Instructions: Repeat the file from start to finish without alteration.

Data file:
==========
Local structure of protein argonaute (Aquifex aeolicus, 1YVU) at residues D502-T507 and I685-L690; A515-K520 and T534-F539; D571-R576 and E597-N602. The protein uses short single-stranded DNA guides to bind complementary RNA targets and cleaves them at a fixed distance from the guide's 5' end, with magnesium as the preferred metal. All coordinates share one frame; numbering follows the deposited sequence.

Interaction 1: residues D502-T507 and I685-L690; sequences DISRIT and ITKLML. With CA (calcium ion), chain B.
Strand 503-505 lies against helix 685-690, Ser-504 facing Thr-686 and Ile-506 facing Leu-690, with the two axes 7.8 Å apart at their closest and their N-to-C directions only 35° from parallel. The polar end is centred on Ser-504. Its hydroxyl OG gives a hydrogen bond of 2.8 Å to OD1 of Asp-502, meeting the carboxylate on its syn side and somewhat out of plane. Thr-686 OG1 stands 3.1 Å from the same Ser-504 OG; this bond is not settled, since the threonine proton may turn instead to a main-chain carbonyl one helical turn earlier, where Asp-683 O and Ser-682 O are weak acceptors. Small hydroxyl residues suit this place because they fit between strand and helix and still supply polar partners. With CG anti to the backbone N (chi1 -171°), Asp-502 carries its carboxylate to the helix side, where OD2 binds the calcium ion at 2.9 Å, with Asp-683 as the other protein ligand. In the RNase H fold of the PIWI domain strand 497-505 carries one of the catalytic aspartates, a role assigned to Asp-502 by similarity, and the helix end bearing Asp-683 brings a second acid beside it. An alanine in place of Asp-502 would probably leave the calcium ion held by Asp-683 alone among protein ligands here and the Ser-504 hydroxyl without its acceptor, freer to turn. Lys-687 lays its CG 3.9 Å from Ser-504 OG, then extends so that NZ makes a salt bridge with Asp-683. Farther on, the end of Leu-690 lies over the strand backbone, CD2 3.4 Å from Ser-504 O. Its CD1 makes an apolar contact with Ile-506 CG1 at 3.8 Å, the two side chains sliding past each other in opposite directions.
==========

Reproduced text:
Local structure of protein argonaute (Aquifex aeolicus, 1YVU) at residues D502-T507 and I685-L690; A515-K520 and T534-F539; D571-R576 and E597-N602. The protein uses short single-stranded DNA guides to bind complementary RNA targets and cleaves them at a fixed distance from the guide's 5' end, with magnesium as the preferred metal. All coordinates share one frame; numbering follows the deposited sequence.

Interaction 1: residues D502-T507 and I685-L690; sequences DISRIT and ITKLML. With CA (calcium ion), chain B.
Strand 503-505 lies against helix 685-690, Ser-504 facing Thr-686 and Ile-506 facing Leu-690, with the two axes 7.8 Å apart at their closest and their N-to-C directions only 35° from parallel. The polar end is centred on Ser-504. Its hydroxyl OG gives a hydrogen bond of 2.8 Å to OD1 of Asp-502, meeting the carboxylate on its syn side and somewhat out of plane. Thr-686 OG1 stands 3.1 Å from the same Ser-504 OG; this bond is not settled, since the threonine proton may turn instead to a main-chain carbonyl one helical turn earlier, where Asp-683 O and Ser-682 O are weak acceptors. Small hydroxyl residues suit this place because they fit between strand and helix and still supply polar partners. With CG anti to the backbone N (chi1 -171°), Asp-502 carries its carboxylate to the helix side, where OD2 binds the calcium ion at 2.9 Å, with Asp-683 as the other protein ligand. In the RNase H fold of the PIWI domain strand 497-505 carries one of the catalytic aspartates, a role assigned to Asp-502 by similarity, and the helix end bearing Asp-683 brings a second acid beside it. An alanine in place of Asp-502 would probably leave the calcium ion held by Asp-683 alone among protein ligands here and the Ser-504 hydroxyl without its acceptor, freer to turn. Lys-687 lays its CG 3.9 Å from Ser-504 OG, then extends so that NZ makes a salt bridge with Asp-683. Farther on, the end of Leu-690 lies over the strand backbone, CD2 3.4 Å from Ser-504 O. Its CD1 makes an apolar contact with Ile-506 CG1 at 3.8 Å, the two side chains sliding past each other in opposite directions.